The October 2017 benchmark price of a single-family home in the Campbell River area was $366,800, an increase of 19 per cent over October 2016. In the Comox Valley, the benchmark price hit $466,200, up 20 per cent from last year. Duncan reported a benchmark price of $409,500, an increase of 14 per cent compared to October 2016. Nanaimo’s benchmark price broke the $500,000 mark, rising 14 per cent to hit $501,400. The Parksville-Qualicum area saw its benchmark price increase by 17 per cent to $524,900, while the price of a benchmark home in Port Alberni was $253,600, up 18 per cent from one year ago.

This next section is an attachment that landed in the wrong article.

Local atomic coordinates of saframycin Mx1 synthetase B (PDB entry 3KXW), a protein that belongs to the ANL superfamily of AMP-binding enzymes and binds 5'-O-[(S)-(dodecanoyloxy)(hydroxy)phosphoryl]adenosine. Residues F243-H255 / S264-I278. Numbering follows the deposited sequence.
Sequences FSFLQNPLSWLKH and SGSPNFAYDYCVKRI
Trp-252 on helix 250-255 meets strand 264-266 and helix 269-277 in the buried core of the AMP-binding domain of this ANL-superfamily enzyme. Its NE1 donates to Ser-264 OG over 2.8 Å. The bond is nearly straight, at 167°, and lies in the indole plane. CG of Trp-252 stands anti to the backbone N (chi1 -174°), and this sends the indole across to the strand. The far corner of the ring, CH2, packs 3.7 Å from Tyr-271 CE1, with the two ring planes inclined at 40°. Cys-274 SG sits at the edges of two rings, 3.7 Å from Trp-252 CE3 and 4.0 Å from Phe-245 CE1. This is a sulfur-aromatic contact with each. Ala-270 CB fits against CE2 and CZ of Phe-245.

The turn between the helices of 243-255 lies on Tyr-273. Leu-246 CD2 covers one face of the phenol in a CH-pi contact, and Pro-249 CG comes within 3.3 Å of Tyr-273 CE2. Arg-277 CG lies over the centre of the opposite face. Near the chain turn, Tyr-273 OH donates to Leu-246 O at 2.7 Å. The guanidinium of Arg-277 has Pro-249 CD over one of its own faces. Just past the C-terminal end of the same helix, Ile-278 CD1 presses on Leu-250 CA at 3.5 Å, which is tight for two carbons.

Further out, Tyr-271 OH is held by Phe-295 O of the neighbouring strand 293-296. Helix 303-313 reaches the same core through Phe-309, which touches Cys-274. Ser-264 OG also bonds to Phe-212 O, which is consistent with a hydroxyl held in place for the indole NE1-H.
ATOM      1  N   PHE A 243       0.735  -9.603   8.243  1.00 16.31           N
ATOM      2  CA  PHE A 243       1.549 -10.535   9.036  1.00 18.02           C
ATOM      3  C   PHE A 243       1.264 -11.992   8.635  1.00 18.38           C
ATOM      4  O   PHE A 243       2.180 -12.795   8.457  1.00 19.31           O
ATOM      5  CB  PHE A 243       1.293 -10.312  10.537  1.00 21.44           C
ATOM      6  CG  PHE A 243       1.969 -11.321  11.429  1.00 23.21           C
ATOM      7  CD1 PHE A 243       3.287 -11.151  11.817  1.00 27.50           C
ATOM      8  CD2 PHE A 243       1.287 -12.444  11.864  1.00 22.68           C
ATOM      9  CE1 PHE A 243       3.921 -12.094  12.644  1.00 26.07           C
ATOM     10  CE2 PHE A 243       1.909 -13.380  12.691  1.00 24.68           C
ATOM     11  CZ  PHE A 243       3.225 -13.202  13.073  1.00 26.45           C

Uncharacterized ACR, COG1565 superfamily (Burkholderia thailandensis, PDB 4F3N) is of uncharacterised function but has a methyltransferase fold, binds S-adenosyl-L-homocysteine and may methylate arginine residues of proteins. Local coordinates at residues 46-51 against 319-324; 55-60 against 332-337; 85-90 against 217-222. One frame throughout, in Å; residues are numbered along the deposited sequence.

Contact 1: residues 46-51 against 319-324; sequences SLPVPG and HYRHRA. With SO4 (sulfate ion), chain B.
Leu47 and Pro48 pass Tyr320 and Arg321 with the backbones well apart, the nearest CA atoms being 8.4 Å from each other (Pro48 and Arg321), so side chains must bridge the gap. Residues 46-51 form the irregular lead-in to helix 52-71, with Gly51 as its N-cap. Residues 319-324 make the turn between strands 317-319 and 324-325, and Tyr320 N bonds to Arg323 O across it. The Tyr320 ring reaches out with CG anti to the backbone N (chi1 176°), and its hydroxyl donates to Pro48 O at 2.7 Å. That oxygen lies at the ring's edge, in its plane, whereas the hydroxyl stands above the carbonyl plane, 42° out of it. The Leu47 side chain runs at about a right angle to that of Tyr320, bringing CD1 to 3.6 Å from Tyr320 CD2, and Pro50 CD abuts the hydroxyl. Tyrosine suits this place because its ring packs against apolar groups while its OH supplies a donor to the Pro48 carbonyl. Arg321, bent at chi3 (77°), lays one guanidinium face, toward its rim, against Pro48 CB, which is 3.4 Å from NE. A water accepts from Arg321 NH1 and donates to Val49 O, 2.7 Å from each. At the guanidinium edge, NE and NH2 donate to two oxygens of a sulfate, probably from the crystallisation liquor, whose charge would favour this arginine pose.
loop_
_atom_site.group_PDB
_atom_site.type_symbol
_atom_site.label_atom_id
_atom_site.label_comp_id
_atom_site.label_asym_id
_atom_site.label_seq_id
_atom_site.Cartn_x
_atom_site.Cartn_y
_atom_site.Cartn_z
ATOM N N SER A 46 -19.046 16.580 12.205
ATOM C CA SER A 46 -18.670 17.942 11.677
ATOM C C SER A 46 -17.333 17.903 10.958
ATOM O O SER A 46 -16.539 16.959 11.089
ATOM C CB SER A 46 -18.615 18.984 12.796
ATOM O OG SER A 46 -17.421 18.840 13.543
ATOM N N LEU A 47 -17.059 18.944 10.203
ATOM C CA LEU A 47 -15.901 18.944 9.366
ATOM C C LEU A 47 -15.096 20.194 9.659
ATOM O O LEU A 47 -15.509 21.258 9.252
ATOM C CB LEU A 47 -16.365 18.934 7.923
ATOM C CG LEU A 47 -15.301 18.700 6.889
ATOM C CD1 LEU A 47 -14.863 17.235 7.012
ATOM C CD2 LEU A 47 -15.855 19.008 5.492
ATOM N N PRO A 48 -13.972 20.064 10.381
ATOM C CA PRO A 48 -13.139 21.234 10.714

VIREB – Housing Market Shows No Signs of Cooling

October 2017 – The Vancouver Island Real Estate Board (VIREB) reports that single-family home sales dipped in September, down to 511 from last year’s 527, a decrease of three per cent. Sales declined by five per cent from August, which saw 540 sales. However, VIREB attributes the slight decline in sales numbers to seasonal market conditions and inventory challenges.

There were only 1,233 single-family homes for sale in September, a decrease of three per cent from 2016. Strong economic fundamentals are underpinning housing activity in British Columbia, particularly in the southern half of the province.